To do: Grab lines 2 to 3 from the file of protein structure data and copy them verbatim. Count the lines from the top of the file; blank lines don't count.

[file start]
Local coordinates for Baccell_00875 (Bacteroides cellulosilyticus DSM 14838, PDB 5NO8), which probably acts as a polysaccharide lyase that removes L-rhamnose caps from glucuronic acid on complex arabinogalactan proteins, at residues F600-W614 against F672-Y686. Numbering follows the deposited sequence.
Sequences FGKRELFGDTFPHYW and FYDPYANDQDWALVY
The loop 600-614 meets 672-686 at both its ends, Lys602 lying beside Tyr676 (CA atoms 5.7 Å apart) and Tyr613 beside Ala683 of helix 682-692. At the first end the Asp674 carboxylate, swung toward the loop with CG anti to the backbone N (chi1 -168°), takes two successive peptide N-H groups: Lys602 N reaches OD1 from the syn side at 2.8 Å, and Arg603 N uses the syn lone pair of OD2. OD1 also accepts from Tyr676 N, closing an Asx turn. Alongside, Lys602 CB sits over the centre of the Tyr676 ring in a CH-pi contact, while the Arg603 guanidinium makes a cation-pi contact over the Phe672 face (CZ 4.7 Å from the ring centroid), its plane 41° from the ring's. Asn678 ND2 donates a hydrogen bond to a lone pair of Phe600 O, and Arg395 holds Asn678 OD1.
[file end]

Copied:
Sequences FGKRELFGDTFPHYW and FYDPYANDQDWALVY
The loop 600-614 meets 672-686 at both its ends, Lys602 lying beside Tyr676 (CA atoms 5.7 Å apart) and Tyr613 beside Ala683 of helix 682-692. At the first end the Asp674 carboxylate, swung toward the loop with CG anti to the backbone N (chi1 -168°), takes two successive peptide N-H groups: Lys602 N reaches OD1 from the syn side at 2.8 Å, and Arg603 N uses the syn lone pair of OD2. OD1 also accepts from Tyr676 N, closing an Asx turn. Alongside, Lys602 CB sits over the centre of the Tyr676 ring in a CH-pi contact, while the Arg603 guanidinium makes a cation-pi contact over the Phe672 face (CZ 4.7 Å from the ring centroid), its plane 41° from the ring's. Asn678 ND2 donates a hydrogen bond to a lone pair of Phe600 O, and Arg395 holds Asn678 OD1.